"Can you stop to let me out," said Deborah. "I need to go for a while away from you. You and your children are really too much."

Their father swung into a gas station he could see and Deborah got out. The pump attendant came up to the father at the window and asked him if he wanted some gas to which the father told him to give them some. After they had their gas, their father pulled on to another part of the forecourt that looked a bit like a parking lot for customers. There was a shop in the gas station but their father told them not to get anything from it and they could go and walk to the village shop. He explained that it would be cheaper and they could get more things there. Also, he said that they were to look around and appreciate what they could see. And he said that he had grown up in this area, played in the streets as a boy and walked across these fields and they should feel what he did as a boy that he wanted them to have for themselves. This was despite this harsh old world that there was and which everybody knew about even younger and younger now.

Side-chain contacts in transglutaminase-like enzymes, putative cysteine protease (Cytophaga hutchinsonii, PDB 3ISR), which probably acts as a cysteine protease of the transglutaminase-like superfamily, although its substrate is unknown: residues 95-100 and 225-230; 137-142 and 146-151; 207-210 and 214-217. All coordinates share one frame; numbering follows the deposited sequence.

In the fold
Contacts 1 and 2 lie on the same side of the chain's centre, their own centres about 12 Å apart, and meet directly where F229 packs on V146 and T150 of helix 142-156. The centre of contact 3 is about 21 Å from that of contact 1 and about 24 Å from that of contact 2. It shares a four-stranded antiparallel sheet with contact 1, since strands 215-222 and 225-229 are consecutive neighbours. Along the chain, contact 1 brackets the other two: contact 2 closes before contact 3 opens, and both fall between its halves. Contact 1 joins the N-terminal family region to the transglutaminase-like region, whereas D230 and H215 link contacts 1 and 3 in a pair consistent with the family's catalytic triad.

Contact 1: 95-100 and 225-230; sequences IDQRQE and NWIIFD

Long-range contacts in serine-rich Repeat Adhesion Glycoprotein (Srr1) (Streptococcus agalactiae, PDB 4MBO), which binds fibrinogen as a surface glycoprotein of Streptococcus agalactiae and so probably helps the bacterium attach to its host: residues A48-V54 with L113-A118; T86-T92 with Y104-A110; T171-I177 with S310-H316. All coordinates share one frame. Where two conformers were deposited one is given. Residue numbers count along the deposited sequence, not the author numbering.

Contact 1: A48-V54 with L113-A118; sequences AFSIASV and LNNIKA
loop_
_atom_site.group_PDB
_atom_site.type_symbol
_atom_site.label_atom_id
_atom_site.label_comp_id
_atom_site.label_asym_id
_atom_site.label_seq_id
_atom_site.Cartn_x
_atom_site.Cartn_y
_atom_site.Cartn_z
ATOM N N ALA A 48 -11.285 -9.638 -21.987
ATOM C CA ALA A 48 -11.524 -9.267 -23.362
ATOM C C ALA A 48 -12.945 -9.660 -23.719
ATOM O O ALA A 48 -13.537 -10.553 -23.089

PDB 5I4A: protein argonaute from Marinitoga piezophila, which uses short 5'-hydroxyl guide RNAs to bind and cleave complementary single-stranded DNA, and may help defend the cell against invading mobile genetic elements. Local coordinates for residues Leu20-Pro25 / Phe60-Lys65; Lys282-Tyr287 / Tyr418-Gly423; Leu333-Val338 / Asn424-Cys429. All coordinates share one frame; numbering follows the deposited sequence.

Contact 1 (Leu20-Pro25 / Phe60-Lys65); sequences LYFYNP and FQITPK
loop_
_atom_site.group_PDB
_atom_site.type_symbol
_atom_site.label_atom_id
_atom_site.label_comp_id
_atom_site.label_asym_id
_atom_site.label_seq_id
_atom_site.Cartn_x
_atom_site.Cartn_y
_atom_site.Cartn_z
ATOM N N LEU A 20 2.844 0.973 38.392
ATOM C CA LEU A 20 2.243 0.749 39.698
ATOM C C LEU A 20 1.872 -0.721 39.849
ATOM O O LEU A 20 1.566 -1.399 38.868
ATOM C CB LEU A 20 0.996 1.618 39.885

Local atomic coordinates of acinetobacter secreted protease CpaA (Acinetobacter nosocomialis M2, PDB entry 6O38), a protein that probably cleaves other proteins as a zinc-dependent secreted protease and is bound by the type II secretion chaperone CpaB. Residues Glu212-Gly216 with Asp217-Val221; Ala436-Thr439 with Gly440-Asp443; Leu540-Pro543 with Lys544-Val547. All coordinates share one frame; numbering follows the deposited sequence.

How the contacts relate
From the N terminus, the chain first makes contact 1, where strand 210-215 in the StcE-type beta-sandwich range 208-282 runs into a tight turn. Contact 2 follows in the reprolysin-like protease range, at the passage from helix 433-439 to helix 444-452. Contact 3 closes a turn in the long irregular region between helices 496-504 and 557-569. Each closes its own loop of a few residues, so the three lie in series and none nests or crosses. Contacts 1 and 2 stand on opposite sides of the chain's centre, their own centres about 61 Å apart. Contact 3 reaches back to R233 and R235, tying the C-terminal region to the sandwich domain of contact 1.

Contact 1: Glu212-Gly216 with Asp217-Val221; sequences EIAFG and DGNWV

The children asked why grandma had said not to go by this route. And they asked as well if it had anything to do with his story that they had just heard. This was that it might be true. But their father would only say that if they saw a grotesque looking man who looked like him, then they were to ignore him and come back to the gas station.

"Please now, just walk around, walk across some of these fields and don't be angry I took the wrong route as you think. Grandma doesn't really know anything. Did you know that? She's only on old foolish woman and she was only saying that besides. There is no harm. It is just that if you see somebody who looks like me but you don't think it is actually me, come back then to the gas station here. Deborah should be getting back to us to continue with the journey. But if we don't see her in a few hours' time still, then we'll leave her."